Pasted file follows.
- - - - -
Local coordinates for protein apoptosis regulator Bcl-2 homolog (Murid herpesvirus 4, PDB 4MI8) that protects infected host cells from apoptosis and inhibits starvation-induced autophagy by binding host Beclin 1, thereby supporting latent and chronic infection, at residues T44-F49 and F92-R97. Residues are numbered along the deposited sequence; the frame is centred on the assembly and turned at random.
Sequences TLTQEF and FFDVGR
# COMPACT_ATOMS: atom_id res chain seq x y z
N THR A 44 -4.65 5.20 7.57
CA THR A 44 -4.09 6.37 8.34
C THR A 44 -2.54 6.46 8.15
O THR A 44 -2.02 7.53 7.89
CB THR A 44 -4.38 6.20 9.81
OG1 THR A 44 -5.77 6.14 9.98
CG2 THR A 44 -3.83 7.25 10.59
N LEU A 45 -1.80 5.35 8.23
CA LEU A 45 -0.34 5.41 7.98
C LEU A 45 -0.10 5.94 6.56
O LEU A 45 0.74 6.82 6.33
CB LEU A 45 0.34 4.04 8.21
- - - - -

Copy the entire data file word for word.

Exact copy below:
Local coordinates for protein apoptosis regulator Bcl-2 homolog (Murid herpesvirus 4, PDB 4MI8) that protects infected host cells from apoptosis and inhibits starvation-induced autophagy by binding host Beclin 1, thereby supporting latent and chronic infection, at residues T44-F49 and F92-R97. Residues are numbered along the deposited sequence; the frame is centred on the assembly and turned at random.
Sequences TLTQEF and FFDVGR
# COMPACT_ATOMS: atom_id res chain seq x y z
N THR A 44 -4.65 5.20 7.57
CA THR A 44 -4.09 6.37 8.34
C THR A 44 -2.54 6.46 8.15
O THR A 44 -2.02 7.53 7.89
CB THR A 44 -4.38 6.20 9.81
OG1 THR A 44 -5.77 6.14 9.98
CG2 THR A 44 -3.83 7.25 10.59
N LEU A 45 -1.80 5.35 8.23
CA LEU A 45 -0.34 5.41 7.98
C LEU A 45 -0.10 5.94 6.56
O LEU A 45 0.74 6.82 6.33
CB LEU A 45 0.34 4.04 8.21